Two former Cook County assessor’s employees charged in bribery scheme

Golf outings worth nearly $3,500 were exchanged for property tax reassessments that lowered valuations on two properties by about $81,000, federal prosecutors say.

SHARE Two former Cook County assessor’s employees charged in bribery scheme
Two employees in the Cook County Assessor’s Office have been charged in an alleged bribery scheme.

Two employees in the Cook County Assessor’s Office have been charged in an alleged bribery scheme.

Rich Hein/Sun-Times

Two former Cook County assessor’s office employees and the owner of a Chicago Heights fencing company are facing federal charges in an alleged 2017 bribery scheme in which golf outings, drinks and food were exchanged for lower property tax assessments.

Robert Mitziga, owner of Fence Masters Inc., worked with Basilio Clausen — a Crown Point, Indiana, business owner and a former assessor’s office residential field inspector — and Lumni Likovski, then-director of taxpayer services for the assessor’s office, to bribe employees at the office for lowered assessments on Mitziga’s and Clausen’s properties, federal prosecutors said Friday.

Lavdim Memisovki, a former commercial group leader for the assessor’s office, was also allegedly part of the scheme, though prosecutors charged him last July in a separate case.

In early 2017, Mitziga and an unnamed individual offered to pay for a golf outing for Clausen and other assessor’s office employees. Clausen then brought the offer to Likovski and Memisovski, who agreed to lower the appealed assessments themselves, working around the assessor’s office’s random assignment system, according to their indictment.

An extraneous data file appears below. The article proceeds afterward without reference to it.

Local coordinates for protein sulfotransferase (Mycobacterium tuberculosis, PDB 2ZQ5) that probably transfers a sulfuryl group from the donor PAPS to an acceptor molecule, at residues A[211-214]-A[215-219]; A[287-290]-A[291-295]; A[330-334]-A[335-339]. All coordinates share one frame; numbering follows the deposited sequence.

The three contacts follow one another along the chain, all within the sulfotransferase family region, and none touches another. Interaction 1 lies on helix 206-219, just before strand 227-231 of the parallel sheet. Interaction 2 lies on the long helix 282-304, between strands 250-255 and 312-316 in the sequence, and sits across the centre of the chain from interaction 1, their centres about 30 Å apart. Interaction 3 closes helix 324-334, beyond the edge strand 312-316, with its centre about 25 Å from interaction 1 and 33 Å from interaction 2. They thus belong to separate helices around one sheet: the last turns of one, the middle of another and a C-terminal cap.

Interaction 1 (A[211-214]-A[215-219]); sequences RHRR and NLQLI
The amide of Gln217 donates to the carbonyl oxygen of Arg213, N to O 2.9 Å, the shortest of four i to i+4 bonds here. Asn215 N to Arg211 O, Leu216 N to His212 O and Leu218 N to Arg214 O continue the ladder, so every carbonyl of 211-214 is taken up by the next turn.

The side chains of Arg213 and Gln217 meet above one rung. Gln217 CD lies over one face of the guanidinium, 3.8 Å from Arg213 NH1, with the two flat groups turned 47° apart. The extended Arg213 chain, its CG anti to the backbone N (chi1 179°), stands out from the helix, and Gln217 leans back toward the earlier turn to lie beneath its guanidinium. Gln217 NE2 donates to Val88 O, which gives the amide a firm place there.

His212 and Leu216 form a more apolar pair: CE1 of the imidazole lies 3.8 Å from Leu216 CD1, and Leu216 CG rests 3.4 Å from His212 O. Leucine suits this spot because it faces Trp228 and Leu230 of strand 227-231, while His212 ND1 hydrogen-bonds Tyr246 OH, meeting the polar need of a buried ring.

After the first trip, Clausen left the unnamed individual a voicemail saying the appeals were “not going to be an issue at all,” prosecutors said. The assessor’s office employees were later taken on a second trip.

Mitziga, 65, and the unnamed individual split the costs of two golf outings, which totaled about $3,500, in exchange for Mitziga’s assessment being reduced by nearly $28,000, while the unnamed individual had assessments reduced by about $53,000, prosecutors said.

Before the new assessments were returned, Mitziga asked for a bigger cut on his taxes because he had paid $114 more for the golf outings than the unnamed individual.

“Oh s—-, make sure [Memisovski] gives me a better deal than he gets [unnamed individual],” Mitziga allegedly said in a call with Clausen. “I’m paying for more of this stuff.”

Likovski, who worked in the county agency for more than 20 years, was paid nearly $110,000 in 2019, more than 87% of county assessor employees, according to an Illinois Answers database.

He was suspended from his position at the assessor’s office after officials in the agency said they were blindsided by the charges. Clausen resigned in December.

The office also said that Cook County Assessor Fritz Kaegi had instituted a new two-step approval system for appealed assessments, and said it would prevent situations like this from happening again, though wouldn’t go into detail about the process.

“The assessor’s office will continue to cooperate with federal authorities in any ongoing matters and take all appropriate action to ensure the office maintains its high standard of ethics,” representatives for the office wrote in a statement to the Sun-Times on Sunday.

The three have been charged with two counts of conspiracy to defraud. They each face five to 10 years in prison if found guilty.

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